Featured Research

from universities, journals, and other organizations

Some mammals used highly complex teeth to compete with dinosaurs

Date:
March 14, 2012
Source:
University of Washington
Summary:
New research shows that at least one group of small mammals, the multituberculates, actually flourished in the last 20 million years of dinosaurs’ reign and survived their extinction.

An artist's conception depicts a multituberculate in its natural habitat at the time of the dinosaurs.
Credit: Jude Swales/Burke Museum of Natural History and Culture

Conventional wisdom holds that during the Mesozoic Era, mammals were small creatures that held on at life's edges. But at least one mammal group, rodent-like creatures called multituberculates, actually flourished during the last 20 million years of the dinosaurs' reign and survived their extinction 66 million years ago.

Related Articles


New research led by a University of Washington paleontologist suggests that the multituberculates did so well in part because they developed numerous tubercles (bumps, or cusps) on their back teeth that allowed them to feed largely on angiosperms, flowering plants that were just becoming commonplace.

"These mammals were able to radiate in terms of numbers of species, body size and shapes of their teeth, which influenced what they ate," said Gregory P. Wilson, a UW assistant professor of biology. He is the lead author of a paper documenting the research, published March 14 in the online edition of Nature.

Some 170 million years ago, multituberculates were about the size of a mouse. Angiosperms started to appear about 140 million years ago and after that the small mammals' body sizes increased, eventually ranging from mouse-sized to the size of a beaver.

Following the dinosaur extinction, multituberculates continued to flourish until other mammals -- mostly primates, ungulates and rodents -- gained a competitive advantage. That ultimately led to multituberculate extinction about 34 million years ago.

The scientists examined teeth from 41 multituberculate species kept in fossil collections worldwide. They used laser and computed tomography (or CT) scanning to create 3-D images of the teeth in very high resolution, less than than 30 microns (smaller than one-third the diameter of a human hair). Using geographic information system software, they analyzed the tooth shape much as a geographer might in examining a mountain range when charting topography, Wilson said.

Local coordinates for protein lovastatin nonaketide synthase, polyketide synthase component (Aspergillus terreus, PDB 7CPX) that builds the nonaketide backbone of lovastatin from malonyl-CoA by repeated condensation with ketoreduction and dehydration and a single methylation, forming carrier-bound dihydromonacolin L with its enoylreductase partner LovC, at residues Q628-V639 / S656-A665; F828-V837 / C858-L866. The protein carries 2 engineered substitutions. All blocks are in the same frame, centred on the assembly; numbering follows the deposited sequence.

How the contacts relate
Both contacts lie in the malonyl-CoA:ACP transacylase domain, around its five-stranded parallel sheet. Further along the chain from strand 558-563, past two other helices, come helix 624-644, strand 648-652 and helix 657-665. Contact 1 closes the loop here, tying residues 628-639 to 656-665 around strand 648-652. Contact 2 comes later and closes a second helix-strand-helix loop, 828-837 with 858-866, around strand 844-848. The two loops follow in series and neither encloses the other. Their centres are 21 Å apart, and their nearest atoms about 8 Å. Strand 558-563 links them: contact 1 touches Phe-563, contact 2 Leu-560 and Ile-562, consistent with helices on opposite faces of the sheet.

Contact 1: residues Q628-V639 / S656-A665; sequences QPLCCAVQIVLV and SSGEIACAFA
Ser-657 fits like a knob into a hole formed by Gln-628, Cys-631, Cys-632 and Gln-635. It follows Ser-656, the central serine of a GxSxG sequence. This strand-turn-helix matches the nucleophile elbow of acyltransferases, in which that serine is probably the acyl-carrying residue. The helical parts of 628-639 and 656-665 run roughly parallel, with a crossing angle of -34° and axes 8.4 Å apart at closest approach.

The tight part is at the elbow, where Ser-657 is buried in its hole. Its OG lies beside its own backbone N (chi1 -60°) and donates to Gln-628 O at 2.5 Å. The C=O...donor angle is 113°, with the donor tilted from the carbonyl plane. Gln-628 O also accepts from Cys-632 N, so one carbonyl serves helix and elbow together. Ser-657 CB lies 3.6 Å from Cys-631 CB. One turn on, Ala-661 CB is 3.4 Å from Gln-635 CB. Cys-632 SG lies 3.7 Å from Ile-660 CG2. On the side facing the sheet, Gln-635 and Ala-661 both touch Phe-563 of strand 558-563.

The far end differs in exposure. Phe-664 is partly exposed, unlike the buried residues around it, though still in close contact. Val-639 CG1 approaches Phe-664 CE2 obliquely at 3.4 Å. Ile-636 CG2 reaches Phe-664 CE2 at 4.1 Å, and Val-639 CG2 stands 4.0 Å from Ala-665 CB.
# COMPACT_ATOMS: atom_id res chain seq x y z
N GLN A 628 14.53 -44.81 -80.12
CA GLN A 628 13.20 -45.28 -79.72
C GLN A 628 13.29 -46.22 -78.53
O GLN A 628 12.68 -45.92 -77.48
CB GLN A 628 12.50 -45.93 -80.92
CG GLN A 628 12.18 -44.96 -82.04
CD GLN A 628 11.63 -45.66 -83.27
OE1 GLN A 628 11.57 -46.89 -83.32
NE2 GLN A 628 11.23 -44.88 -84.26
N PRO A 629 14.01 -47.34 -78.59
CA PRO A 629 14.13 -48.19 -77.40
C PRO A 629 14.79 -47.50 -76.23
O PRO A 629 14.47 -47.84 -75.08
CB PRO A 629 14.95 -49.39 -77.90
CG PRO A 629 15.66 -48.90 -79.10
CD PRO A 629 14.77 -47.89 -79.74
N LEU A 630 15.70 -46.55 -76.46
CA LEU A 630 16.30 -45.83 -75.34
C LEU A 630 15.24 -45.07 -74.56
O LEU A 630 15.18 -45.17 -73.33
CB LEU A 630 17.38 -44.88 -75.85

The work involved determining which direction various patches of the tooth surfaces were facing. The more patches on a tooth the more complex its structure, and the most complex teeth show many bumps, or cusps.

Carnivores have relatively simple teeth, with perhaps 110 patches per tooth row, because their food is easily broken down, Wilson said. But animals that depend more on vegetation for sustenance have teeth with substantially more patches because much of their food is broken down by the teeth.

In multituberculates, sharper bladelike teeth were situated toward the front of the mouth. But the new analysis shows that in some multituberculates these teeth became less prominent over time and the teeth in the back became very complex, with as many as 348 patches per tooth row, ideal for crushing plant material.

"If you look at the complexity of teeth, it will tell you information about the diet," Wilson said. "Multituberculates seem to be developing more cusps on their back teeth, and the bladelike tooth at the front is becoming less important as they develop these bumps to break down plant material."

The researchers concluded that some angiosperms apparently suffered little effect from the dinosaur extinction event, since the multituberculates that ate those flowering plants continued to prosper. As the plants spread, the population of insect pollinators likely grew too and species feeding on insects also would have benefited, Wilson said.

The paper's coauthors are Alistair Evans of Monash University in Australia, Ian Corfe, Mikael Fortelius and Jukka Jernvall of the University of Helsinki in Finland, and Peter Smits of the UW and Monash University.